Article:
“In my line of work, what I see almost on a daily basis is that the health outcomes of a woman are more often than not decided by the husband or the mother-in-law. What this means is that the selection of the choice of contraceptive, when she should get pregnant, how many children she should have, and the spacing between her births—lie not with her, but with her husband,” said Radha.

ASHA Worker Radha...working at the grassroots

Only if the husband agrees to use a condom, is the wife spared the fate of an unintended pregnancy. While this is a notable achievement from a male participation of view, and should not be negated… it reflects poorly on the decision making power of women and their ability to negotiate about their well-being, and that of their children.

Radha, married at 24 has a degree in education, and has recently completed her post-graduation in computer sciences. She earns a salary, has her own bank account and also operates an ATM card…no small feat for a woman in this region.

Radha on duty in her village

However, in spite of this, Radha knows all too well, that this would not have possible if she did not have the support of her husband, who ‘wanted’ his wife to work after marriage. It was 31-year-old Gokul who identified the position for her, and applied for the post on her behalf. It was also Gokul who after their first child, wanted to space out the birth of the second child. He therefore uses a condom as the choice of contraception.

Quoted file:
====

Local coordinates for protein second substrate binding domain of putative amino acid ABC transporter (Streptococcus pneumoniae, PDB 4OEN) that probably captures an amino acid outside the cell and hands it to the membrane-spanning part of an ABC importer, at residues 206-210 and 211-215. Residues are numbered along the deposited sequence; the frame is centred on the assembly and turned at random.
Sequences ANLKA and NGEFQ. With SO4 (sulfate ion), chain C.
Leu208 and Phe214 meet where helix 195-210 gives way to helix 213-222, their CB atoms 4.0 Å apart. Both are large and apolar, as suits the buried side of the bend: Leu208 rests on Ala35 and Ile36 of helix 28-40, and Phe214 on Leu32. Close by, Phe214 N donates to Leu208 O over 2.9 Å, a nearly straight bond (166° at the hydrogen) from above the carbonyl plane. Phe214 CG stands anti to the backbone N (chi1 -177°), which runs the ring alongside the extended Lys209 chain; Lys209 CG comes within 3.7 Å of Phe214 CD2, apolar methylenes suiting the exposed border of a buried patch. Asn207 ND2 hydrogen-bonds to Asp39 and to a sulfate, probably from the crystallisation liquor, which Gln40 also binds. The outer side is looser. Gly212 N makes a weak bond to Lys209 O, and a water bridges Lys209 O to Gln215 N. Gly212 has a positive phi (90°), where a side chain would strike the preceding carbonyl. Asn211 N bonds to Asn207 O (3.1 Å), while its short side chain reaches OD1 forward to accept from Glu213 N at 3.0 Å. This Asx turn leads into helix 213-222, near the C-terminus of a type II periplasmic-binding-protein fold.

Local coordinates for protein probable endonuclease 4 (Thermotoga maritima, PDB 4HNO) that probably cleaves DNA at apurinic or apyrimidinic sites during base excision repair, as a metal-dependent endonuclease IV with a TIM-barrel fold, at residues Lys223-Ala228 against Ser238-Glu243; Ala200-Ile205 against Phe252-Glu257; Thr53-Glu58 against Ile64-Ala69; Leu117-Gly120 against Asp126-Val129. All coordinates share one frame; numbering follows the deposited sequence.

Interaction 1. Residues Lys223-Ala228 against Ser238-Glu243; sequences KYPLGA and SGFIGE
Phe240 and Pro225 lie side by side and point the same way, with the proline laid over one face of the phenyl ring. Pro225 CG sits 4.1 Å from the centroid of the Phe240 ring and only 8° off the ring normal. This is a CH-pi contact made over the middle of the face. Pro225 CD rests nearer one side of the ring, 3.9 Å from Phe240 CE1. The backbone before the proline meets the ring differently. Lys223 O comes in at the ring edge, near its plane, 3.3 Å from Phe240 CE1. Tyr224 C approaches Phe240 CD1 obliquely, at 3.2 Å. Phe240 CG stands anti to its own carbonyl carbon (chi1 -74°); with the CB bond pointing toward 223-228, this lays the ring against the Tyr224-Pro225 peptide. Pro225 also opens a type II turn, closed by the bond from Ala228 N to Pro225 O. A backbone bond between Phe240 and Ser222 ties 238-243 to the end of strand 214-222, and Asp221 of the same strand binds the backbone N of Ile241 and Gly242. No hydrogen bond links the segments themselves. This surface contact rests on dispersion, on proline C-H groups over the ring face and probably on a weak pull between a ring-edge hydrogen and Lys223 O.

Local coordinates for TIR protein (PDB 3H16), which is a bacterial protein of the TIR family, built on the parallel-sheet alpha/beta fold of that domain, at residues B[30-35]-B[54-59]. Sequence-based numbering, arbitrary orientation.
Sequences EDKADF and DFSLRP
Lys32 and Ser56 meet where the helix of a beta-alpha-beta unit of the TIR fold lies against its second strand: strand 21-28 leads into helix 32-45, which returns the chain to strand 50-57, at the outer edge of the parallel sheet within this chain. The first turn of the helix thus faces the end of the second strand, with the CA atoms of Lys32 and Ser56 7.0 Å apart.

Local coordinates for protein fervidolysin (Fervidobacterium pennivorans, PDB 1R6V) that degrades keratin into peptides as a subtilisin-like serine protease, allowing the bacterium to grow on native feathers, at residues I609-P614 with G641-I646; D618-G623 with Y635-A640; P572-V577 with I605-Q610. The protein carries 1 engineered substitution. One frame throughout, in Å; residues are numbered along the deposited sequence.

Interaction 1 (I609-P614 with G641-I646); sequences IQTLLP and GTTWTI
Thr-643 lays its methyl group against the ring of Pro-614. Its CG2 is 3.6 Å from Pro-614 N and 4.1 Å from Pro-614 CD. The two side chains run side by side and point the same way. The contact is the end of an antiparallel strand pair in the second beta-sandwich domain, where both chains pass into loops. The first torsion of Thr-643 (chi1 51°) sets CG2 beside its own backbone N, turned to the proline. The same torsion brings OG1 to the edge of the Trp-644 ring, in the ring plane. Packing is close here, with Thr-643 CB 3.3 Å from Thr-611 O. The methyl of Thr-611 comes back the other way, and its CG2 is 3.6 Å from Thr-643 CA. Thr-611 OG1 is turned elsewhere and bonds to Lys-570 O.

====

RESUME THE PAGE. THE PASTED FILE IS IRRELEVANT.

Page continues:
Social norms can thus set the boundaries of what society, and what women and men, think, as well as what they do. They can make inequalities of power and resources seem natural or ‘God-given’, assimilating social norms to ‘moral norms’, and thus unchangeable. Norms about who can speak out or make decisions also directly affect the distribution of power in society, typically to the disadvantage of women and girls.

We must remind ourselves that with each passing day, harmful gender norms become more and more entrenched. This means that more and more women and girls lose out…they lose out on opportunities, on equal membership in society, which means that their value diminishes with each passing day.

As we mark thirty-two years of World Population Day this year, UNFPA India recognises that girls and young women lie at the very core of the country’s progress. In fact, in India, one in ten is a young girl — a formidable force of 120 million.